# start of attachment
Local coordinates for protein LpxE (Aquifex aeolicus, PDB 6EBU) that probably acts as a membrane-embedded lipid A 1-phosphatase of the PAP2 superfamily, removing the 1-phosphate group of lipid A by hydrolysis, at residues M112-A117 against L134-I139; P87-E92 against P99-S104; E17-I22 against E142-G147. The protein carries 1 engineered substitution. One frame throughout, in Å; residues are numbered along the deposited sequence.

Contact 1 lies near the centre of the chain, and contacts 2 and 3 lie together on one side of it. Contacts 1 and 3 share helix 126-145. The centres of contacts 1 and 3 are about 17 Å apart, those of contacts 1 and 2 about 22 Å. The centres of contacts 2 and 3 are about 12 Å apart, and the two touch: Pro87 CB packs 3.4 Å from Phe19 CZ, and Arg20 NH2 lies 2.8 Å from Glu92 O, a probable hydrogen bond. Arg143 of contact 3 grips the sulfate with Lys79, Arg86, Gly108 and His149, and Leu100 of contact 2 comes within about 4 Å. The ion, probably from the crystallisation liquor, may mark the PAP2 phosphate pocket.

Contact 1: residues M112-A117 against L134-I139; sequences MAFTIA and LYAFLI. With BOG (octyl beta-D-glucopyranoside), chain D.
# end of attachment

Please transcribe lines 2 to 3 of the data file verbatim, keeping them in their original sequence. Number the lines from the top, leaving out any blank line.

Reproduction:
Contact 1 lies near the centre of the chain, and contacts 2 and 3 lie together on one side of it. Contacts 1 and 3 share helix 126-145. The centres of contacts 1 and 3 are about 17 Å apart, those of contacts 1 and 2 about 22 Å. The centres of contacts 2 and 3 are about 12 Å apart, and the two touch: Pro87 CB packs 3.4 Å from Phe19 CZ, and Arg20 NH2 lies 2.8 Å from Glu92 O, a probable hydrogen bond. Arg143 of contact 3 grips the sulfate with Lys79, Arg86, Gly108 and His149, and Leu100 of contact 2 comes within about 4 Å. The ion, probably from the crystallisation liquor, may mark the PAP2 phosphate pocket.

Contact 1: residues M112-A117 against L134-I139; sequences MAFTIA and LYAFLI. With BOG (octyl beta-D-glucopyranoside), chain D.